To succeed, the local will need to work outside many of the protections of labor law, which will require unusual agility and creativity. To discuss the potential of minority unionism, In These Times talked with former UAW President Bob King, who retired in June, Catherine Fisk, a law professor at the University of California-Irvine and an expert on minority unionism, and Matthew Finkin, a professor of labor law at the University of Illinois School of Law.
Bob, tell us about the UAW’s minority union at VW Chattanooga.
Bob: We’ve chosen to call it a members’ union to really stress that it is about the workers in Chattanooga. They’re taking a lot of responsibility for the forming of their local.
Matthew: What does this local actually do? It doesn’t bargain for enforceable agreements with VW, does it?
Bob: That’s unknown at this point. We think that VW will address issues with us. Workers in Chattanooga have brought up a lot of shop-floor concerns. As we address these issues, I expect we will be able to sign up a majority of workers and bargain a full agreement.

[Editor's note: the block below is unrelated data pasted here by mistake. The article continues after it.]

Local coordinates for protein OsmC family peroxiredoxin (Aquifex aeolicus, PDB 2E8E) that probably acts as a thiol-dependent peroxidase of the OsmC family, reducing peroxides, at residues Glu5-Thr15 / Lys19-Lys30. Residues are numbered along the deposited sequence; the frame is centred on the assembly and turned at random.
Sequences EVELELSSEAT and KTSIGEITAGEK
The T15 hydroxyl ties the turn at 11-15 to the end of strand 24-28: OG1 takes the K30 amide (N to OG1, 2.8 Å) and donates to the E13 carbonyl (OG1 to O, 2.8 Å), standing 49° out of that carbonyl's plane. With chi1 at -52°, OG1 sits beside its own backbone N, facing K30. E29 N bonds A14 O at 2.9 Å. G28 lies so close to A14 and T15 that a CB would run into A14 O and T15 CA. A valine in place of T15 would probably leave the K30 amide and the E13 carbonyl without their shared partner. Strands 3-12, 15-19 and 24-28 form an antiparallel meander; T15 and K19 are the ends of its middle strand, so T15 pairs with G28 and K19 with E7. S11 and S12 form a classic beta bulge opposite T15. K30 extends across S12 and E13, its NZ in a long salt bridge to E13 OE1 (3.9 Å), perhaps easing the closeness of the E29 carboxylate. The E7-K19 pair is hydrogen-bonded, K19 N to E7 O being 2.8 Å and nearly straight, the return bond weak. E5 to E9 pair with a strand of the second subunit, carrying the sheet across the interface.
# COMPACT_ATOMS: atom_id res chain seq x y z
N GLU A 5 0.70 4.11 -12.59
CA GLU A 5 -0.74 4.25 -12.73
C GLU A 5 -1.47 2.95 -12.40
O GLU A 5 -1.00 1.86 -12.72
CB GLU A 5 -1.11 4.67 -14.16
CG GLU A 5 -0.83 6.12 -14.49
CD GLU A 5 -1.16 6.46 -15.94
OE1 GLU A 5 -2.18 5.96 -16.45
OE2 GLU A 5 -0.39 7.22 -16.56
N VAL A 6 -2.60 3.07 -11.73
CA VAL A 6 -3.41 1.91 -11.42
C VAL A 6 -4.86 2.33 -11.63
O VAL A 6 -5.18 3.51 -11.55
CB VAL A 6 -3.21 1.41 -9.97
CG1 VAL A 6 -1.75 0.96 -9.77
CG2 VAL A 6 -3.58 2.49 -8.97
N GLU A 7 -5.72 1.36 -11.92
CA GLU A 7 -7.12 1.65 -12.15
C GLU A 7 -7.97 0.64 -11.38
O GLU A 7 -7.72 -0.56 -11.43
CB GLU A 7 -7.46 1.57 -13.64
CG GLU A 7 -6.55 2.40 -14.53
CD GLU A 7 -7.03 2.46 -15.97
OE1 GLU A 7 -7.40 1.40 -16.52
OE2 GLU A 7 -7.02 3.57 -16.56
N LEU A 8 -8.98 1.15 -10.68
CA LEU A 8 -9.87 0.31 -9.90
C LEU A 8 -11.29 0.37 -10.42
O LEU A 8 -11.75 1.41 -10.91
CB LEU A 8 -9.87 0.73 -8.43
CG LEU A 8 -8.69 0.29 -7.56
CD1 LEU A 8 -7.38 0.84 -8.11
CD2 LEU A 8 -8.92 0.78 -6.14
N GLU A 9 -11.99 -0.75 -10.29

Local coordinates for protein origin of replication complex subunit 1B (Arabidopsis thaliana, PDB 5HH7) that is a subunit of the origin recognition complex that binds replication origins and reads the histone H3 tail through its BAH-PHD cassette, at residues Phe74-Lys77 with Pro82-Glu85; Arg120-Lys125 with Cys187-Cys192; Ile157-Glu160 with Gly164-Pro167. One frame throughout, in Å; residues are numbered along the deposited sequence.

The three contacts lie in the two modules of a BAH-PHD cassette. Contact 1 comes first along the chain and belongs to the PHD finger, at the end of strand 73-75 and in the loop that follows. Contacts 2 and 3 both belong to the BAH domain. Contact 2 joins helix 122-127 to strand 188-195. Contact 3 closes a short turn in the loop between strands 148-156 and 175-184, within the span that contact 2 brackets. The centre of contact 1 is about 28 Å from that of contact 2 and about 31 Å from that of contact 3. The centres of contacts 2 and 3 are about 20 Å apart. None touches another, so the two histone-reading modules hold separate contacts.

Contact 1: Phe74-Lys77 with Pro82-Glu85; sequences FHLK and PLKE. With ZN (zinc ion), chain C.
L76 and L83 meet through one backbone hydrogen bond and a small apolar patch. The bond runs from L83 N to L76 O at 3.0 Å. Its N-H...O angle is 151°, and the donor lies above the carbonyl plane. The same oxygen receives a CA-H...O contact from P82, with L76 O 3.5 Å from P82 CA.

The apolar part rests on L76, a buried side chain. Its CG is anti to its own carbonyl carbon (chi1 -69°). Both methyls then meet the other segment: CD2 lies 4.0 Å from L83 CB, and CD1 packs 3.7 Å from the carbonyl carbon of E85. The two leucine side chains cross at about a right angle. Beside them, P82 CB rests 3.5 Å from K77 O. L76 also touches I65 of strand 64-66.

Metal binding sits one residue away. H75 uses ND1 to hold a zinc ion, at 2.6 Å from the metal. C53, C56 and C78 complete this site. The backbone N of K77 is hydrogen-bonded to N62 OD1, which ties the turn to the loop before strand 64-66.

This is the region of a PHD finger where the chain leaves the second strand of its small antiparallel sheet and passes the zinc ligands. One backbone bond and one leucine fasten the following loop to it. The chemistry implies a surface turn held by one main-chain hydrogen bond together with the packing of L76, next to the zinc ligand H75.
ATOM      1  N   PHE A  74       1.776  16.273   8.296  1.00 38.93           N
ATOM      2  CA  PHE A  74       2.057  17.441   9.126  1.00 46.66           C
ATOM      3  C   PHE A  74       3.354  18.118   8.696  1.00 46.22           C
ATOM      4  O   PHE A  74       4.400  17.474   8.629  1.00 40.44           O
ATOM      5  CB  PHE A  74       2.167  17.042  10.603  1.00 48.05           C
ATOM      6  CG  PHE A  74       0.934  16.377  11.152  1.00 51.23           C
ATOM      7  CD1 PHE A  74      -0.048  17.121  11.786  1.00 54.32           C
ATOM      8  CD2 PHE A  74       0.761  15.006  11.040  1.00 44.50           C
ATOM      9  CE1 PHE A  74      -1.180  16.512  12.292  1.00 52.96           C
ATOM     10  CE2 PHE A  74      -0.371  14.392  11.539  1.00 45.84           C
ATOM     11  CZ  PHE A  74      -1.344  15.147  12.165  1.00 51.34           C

Catherine: I don’t see any reason why the members’ union couldn’t negotiate a contract with VW before reaching a majority. They just can’t, consistent with the law, apply that contract to anybody that’s not a member.
Matthew: As a practical matter, it’s not conceivable to me that some of what you’re bargaining about won’t be to everybody’s benefit. And VW could extend the agreed-upon terms to everybody.
Bob: Other workers would get the benefits of management working with Local 42 on issues like health and safety or ergonomics or line speed. But if there were disciplinary hearings or things like that, non-union workers wouldn’t have the benefit of representation.